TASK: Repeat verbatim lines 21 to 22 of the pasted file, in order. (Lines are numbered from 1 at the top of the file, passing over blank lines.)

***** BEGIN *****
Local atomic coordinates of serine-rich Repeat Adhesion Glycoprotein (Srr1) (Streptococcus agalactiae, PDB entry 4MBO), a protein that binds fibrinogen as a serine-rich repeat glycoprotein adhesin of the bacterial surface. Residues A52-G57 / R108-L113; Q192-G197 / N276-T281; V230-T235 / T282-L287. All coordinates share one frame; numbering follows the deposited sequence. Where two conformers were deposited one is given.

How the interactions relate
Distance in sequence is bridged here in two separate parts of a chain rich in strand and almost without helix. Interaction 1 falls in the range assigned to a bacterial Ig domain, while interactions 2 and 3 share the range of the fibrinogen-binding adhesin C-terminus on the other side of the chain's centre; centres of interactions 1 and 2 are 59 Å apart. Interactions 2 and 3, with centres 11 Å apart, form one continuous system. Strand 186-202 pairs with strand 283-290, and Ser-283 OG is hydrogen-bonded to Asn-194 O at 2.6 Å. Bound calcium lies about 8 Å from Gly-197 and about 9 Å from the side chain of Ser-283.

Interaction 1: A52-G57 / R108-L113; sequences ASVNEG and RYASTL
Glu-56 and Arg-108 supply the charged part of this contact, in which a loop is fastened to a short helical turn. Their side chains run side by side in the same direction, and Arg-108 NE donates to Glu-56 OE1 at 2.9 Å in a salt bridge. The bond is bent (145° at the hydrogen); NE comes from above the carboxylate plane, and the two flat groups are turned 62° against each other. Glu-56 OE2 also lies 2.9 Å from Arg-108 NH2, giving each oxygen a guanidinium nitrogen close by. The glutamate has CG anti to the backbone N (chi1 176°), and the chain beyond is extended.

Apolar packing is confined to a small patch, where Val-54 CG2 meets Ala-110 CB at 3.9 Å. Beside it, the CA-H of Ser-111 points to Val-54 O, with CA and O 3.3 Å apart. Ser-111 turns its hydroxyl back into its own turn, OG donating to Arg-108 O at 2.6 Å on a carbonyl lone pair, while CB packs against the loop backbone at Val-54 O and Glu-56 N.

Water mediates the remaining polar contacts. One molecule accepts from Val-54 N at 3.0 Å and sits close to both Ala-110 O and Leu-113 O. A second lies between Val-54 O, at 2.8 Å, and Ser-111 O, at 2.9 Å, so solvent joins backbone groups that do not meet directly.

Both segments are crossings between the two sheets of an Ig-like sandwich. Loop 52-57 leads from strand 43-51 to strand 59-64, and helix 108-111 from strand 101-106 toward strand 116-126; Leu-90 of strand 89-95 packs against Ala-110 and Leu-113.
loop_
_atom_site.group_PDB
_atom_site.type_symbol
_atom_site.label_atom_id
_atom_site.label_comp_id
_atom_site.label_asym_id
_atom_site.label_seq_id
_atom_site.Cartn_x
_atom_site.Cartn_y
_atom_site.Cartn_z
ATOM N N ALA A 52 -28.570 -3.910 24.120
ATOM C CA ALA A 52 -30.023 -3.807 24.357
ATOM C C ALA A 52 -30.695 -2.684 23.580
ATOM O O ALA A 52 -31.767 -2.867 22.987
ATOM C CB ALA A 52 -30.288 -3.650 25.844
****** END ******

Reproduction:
ATOM C C ALA A 52 -30.695 -2.684 23.580
ATOM O O ALA A 52 -31.767 -2.867 22.987